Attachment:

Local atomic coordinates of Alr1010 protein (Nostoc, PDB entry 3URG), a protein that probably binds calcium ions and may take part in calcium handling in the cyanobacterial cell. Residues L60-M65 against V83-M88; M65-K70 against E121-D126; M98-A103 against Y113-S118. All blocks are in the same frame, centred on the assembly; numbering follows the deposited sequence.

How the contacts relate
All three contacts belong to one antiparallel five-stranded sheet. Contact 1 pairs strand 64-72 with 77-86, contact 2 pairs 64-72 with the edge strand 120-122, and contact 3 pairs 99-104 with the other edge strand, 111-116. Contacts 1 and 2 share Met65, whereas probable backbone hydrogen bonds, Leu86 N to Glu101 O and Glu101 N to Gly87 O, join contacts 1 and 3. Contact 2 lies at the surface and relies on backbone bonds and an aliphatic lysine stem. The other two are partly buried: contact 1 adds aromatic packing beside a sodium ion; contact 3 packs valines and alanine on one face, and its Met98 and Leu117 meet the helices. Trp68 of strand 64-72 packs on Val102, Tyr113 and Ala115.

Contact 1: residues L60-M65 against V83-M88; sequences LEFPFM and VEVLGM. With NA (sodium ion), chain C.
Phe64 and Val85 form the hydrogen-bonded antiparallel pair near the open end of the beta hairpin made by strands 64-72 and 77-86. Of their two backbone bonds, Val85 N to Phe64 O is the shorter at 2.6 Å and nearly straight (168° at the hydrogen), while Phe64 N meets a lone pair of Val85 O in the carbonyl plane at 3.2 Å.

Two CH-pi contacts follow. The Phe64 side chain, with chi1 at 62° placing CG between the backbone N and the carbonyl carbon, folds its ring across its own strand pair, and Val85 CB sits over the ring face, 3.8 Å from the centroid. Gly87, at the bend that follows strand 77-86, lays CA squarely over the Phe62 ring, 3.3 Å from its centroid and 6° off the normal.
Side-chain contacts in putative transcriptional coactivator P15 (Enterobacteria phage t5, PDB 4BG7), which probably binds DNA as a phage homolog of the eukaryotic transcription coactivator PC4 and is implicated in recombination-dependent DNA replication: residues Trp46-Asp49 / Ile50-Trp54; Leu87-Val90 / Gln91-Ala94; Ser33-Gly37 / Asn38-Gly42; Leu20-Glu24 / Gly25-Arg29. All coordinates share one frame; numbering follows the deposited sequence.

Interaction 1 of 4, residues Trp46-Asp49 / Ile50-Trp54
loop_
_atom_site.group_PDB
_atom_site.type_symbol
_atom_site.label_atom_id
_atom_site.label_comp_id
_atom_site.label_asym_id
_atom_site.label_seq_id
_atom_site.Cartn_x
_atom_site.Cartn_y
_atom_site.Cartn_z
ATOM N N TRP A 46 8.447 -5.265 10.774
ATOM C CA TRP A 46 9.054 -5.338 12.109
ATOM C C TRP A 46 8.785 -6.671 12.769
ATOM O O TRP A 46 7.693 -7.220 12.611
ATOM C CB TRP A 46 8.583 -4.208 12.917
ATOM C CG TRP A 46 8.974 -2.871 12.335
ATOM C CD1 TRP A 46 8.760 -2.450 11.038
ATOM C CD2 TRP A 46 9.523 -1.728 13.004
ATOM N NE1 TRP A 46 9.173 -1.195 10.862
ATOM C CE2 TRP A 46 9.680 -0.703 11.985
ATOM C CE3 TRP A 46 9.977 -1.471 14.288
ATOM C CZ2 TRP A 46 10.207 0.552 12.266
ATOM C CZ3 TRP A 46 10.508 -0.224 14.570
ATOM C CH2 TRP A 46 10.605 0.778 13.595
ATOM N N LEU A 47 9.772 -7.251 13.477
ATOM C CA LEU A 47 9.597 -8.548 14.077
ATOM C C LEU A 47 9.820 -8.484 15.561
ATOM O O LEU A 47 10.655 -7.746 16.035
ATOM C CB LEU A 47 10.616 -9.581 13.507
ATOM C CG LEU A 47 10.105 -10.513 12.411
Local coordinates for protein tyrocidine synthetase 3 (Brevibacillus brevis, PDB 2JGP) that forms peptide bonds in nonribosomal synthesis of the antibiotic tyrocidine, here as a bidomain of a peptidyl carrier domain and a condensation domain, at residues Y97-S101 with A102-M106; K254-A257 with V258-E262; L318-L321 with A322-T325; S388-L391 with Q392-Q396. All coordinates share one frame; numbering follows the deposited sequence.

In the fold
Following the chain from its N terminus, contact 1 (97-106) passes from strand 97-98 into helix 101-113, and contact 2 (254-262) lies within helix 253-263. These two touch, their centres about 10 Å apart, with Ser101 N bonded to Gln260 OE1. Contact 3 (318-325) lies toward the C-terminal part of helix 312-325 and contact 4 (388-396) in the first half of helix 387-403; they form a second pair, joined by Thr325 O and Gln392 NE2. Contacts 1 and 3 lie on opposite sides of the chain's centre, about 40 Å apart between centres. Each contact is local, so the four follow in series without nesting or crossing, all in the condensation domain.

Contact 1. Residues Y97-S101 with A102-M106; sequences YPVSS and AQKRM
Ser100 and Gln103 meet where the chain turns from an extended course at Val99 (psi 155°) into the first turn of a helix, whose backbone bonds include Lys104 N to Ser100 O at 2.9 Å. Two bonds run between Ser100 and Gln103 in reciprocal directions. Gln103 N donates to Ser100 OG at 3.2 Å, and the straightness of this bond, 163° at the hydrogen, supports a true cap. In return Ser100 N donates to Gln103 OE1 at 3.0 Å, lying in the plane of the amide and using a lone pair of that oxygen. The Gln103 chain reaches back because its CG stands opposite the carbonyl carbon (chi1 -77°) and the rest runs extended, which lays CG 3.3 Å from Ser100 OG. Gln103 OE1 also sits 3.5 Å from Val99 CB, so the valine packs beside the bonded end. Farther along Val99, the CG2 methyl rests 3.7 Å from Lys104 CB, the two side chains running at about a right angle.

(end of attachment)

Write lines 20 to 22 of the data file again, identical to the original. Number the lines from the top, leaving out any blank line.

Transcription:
ATOM C CA TRP A 46 9.054 -5.338 12.109
ATOM C C TRP A 46 8.785 -6.671 12.769
ATOM O O TRP A 46 7.693 -7.220 12.611